Tuesday, May 27, 2014

Mad Men Mid season finale -2014

Mad Men’s mid-season finale was set in the summer of 1969. But the mini skirts, lamb chop sideburns, and overly generous use of the color orange didn’t fool me one bit. Matthew Weiner placed the theme of the episode squarely in 2014. Waterloo, the title of the episode, depicted our current downfall:  fractured families stuck in front of screens yearning for real connection.

Peggy’s pitch for Burger Chef: “a clean restaurant where there are no television screens, or telephones, where family’s can sit together have a meal without interuption.” The promise of the story told about this restaurant is “Family Supper at Burger Chef.”


The backdrop for the ad is the landing of the first man on the moon.  While  Neil Armstrong takes his first steps, explained to us step by step by Walter Cronkite, “families” are sitting  together watching the event on TV. 

The television, not the dinner table has become the family gathering place. Connection to an image is easier and more interesting than conversation with family. The nostalgia for the day gone by when families spoke and ate together is the emotional heart tug that wins Peggy the account for SC&P.

Waterloo also shows an alterntative definition of family where mom, dad and two kids are the minority coupling.  Smoking-like-a-chimney-bite-the-heads off-your-children Betty is the only person watching the moonshot with a traditional nuclear family. Peggy, Pete, Harry and Don, the work family, watch together. Later Don gives us the portent of the things to come when he watched alone yet with his children via technology-a telephone call. Roger, after sleeping with every love-bead wearing human in a 12 block radius, watches where the real love lies, with his ex- wife; grandson and son-in-law.  


Shoe fetish Bert Cooper about to do a shoeless tap dance  out of life comes to the ends of his days watching with his nurse/housekeeper. It would have been nice to see Benson on a coach watching with the partner we hope he finds.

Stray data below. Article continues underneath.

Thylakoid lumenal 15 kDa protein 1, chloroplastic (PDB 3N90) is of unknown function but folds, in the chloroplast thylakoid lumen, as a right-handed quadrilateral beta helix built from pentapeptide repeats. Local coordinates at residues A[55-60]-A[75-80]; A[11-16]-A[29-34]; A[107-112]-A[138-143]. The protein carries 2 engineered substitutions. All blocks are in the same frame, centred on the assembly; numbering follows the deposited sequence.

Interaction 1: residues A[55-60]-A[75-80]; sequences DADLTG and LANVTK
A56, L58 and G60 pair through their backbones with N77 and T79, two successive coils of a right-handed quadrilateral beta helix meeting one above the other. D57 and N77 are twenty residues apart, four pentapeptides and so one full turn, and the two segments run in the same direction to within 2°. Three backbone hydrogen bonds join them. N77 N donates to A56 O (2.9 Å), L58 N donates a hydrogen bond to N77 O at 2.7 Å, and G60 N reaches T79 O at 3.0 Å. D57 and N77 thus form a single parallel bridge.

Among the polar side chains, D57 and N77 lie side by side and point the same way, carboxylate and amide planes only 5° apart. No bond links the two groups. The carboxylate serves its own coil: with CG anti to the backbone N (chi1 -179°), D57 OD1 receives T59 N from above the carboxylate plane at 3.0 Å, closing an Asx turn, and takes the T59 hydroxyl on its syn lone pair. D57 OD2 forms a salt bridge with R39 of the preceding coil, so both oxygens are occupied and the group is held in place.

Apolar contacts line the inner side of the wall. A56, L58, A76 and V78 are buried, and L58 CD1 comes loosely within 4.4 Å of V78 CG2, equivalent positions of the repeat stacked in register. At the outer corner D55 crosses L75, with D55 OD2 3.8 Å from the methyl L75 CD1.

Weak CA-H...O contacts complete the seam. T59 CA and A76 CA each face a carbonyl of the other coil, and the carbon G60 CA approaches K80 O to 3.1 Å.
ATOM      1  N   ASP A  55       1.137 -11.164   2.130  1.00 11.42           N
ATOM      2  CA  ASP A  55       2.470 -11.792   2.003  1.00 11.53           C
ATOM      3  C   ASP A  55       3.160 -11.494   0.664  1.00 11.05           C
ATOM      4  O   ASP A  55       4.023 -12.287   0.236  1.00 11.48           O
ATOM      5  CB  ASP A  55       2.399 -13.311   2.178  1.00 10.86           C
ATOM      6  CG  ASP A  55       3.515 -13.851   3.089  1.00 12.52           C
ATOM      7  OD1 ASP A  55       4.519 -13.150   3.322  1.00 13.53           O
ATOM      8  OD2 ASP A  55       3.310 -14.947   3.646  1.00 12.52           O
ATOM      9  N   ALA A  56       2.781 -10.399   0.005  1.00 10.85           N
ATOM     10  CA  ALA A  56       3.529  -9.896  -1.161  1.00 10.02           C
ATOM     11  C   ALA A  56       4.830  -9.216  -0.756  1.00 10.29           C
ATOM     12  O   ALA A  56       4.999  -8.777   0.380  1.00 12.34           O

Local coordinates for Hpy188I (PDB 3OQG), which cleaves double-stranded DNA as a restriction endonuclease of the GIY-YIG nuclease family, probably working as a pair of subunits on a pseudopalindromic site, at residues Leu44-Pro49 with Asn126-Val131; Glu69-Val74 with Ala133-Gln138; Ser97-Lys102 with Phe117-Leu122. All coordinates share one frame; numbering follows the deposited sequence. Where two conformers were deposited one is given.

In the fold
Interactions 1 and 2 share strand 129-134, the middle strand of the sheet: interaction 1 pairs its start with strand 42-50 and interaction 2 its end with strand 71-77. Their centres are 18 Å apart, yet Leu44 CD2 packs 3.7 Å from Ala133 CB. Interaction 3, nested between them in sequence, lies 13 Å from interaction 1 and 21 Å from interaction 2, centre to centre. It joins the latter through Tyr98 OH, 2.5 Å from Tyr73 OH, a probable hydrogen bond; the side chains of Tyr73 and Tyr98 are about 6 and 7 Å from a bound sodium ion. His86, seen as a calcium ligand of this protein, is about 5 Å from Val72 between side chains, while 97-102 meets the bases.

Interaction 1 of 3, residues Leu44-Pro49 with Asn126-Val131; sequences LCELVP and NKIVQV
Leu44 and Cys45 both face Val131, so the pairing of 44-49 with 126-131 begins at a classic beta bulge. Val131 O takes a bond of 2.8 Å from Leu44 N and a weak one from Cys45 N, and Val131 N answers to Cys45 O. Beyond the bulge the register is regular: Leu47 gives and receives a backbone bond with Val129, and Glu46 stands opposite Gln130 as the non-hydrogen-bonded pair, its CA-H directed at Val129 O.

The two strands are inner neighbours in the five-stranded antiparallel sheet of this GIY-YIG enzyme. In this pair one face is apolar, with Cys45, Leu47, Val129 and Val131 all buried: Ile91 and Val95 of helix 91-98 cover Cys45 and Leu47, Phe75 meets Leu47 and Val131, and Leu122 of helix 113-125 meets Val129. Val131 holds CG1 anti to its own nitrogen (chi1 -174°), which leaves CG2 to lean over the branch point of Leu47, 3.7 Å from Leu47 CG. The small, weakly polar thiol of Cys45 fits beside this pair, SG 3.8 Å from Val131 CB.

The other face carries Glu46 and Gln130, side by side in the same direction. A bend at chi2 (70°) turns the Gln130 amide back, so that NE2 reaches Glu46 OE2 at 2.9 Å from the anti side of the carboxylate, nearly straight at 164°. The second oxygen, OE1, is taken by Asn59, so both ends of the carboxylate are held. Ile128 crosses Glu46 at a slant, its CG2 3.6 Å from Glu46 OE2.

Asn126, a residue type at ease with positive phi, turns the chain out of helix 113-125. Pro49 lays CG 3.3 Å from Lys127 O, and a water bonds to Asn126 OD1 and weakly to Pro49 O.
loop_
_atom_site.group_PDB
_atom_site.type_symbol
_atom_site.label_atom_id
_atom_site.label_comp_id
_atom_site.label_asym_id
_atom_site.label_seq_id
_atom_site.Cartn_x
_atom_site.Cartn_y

“We all watched together,” 

Peggy evokes a tear of nostalgia, “we are starved for that connection.”

Hello 2014. We get it Matthew Weiner. Forty-five years later we are still sitting in front of screens, connected to great and beyond belief stupid moments. We remain starved for connection. Watching life is not living life.

And in the hours we have spent in front of screens we haven’t learned how to make families or our lives any better than Don and Megan; divorce rates are up; or better than Betty and Sally; parenting has gone from freezers to helicopters. Families, whatever form they take, are eating vegan burgers on gluten free rolls while scrolling individual screens. The workplace is the same jungle where three martini lunches have been replaced with regular doses of xanax and the stand-by valium, where the computer and money still reign supreme. 
Today's Sterling Watching with his "family"

Can a generation that spends its time in front of screens eating take out-warmed in the microwave, watching screens in solitary confinement, learn that “the best things in life are free?”